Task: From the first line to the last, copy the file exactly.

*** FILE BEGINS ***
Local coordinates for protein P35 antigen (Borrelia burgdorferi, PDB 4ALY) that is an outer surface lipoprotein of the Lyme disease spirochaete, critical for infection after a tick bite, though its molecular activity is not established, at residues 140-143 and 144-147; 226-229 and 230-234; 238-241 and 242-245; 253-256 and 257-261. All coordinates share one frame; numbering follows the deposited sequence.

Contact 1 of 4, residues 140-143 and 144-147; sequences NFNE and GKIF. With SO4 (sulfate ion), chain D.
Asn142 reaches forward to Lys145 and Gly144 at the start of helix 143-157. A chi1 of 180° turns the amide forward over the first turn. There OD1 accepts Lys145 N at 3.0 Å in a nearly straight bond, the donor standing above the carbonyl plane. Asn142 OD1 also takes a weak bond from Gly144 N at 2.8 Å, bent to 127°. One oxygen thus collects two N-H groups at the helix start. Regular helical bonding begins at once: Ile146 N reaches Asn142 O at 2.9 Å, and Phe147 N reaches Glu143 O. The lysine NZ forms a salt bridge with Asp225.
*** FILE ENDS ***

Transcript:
Local coordinates for protein P35 antigen (Borrelia burgdorferi, PDB 4ALY) that is an outer surface lipoprotein of the Lyme disease spirochaete, critical for infection after a tick bite, though its molecular activity is not established, at residues 140-143 and 144-147; 226-229 and 230-234; 238-241 and 242-245; 253-256 and 257-261. All coordinates share one frame; numbering follows the deposited sequence.

Contact 1 of 4, residues 140-143 and 144-147; sequences NFNE and GKIF. With SO4 (sulfate ion), chain D.
Asn142 reaches forward to Lys145 and Gly144 at the start of helix 143-157. A chi1 of 180° turns the amide forward over the first turn. There OD1 accepts Lys145 N at 3.0 Å in a nearly straight bond, the donor standing above the carbonyl plane. Asn142 OD1 also takes a weak bond from Gly144 N at 2.8 Å, bent to 127°. One oxygen thus collects two N-H groups at the helix start. Regular helical bonding begins at once: Ile146 N reaches Asn142 O at 2.9 Å, and Phe147 N reaches Glu143 O. The lysine NZ forms a salt bridge with Asp225.